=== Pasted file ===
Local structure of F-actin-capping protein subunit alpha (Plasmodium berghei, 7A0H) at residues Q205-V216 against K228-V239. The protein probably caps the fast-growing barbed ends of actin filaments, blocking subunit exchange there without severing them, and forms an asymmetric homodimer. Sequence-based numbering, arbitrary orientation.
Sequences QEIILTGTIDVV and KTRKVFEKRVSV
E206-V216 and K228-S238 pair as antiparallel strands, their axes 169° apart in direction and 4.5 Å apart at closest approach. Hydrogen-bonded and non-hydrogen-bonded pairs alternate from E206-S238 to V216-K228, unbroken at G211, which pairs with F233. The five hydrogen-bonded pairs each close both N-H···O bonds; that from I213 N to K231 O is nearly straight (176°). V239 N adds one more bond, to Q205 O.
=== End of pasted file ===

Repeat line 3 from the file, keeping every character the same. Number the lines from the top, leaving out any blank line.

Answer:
E206-V216 and K228-S238 pair as antiparallel strands, their axes 169° apart in direction and 4.5 Å apart at closest approach. Hydrogen-bonded and non-hydrogen-bonded pairs alternate from E206-S238 to V216-K228, unbroken at G211, which pairs with F233. The five hydrogen-bonded pairs each close both N-H···O bonds; that from I213 N to K231 O is nearly straight (176°). V239 N adds one more bond, to Q205 O.